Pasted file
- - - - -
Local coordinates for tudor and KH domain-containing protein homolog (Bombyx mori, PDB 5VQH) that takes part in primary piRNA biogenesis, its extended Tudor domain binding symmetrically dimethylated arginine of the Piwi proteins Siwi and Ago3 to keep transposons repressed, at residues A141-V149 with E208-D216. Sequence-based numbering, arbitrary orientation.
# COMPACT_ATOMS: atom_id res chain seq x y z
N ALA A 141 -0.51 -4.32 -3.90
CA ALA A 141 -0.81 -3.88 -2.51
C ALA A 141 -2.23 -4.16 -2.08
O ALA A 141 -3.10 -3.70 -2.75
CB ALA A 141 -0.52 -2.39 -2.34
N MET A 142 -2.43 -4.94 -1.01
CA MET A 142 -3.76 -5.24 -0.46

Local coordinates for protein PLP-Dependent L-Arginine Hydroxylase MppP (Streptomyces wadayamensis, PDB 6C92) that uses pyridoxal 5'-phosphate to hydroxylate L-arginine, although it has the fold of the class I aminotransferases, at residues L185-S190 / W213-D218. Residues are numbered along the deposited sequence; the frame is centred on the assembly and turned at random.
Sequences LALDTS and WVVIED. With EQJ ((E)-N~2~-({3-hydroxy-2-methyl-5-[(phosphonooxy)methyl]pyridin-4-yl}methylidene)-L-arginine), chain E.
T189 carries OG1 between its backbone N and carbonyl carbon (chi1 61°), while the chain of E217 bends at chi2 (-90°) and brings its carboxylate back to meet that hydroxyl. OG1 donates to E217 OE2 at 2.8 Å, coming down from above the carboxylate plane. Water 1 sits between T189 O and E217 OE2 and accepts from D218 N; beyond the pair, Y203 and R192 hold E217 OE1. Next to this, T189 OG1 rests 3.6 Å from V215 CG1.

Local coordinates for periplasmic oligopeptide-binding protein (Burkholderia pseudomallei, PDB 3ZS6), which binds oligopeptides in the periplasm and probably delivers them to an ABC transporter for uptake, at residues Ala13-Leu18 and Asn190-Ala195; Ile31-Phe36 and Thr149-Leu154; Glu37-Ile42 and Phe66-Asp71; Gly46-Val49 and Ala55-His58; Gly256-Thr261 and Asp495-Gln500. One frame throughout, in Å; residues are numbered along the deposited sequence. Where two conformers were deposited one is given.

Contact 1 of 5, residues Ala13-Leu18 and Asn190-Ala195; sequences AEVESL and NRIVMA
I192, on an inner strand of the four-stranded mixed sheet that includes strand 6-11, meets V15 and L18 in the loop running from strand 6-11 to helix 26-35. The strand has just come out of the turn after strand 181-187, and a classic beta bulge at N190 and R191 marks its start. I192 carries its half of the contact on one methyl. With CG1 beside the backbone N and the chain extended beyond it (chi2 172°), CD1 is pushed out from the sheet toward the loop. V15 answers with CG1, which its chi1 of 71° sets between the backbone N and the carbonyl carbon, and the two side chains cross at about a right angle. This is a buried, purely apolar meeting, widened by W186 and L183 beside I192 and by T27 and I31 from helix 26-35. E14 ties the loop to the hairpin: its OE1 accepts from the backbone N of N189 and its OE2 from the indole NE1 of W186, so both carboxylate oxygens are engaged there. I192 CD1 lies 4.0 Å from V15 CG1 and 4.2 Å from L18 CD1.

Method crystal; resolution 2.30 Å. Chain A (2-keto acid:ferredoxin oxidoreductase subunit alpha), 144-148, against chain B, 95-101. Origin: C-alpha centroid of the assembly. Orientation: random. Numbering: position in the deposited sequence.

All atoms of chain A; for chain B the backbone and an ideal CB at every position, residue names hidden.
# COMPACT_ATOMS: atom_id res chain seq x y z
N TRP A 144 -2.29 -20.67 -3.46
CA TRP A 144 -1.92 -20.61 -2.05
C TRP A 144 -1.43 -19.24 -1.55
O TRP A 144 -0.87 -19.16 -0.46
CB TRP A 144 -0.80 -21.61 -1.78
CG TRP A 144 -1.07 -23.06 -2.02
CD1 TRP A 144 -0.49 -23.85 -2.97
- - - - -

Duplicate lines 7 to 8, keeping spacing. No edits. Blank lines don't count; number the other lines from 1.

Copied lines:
CB ALA A 141 -0.52 -2.39 -2.34
N MET A 142 -2.43 -4.94 -1.01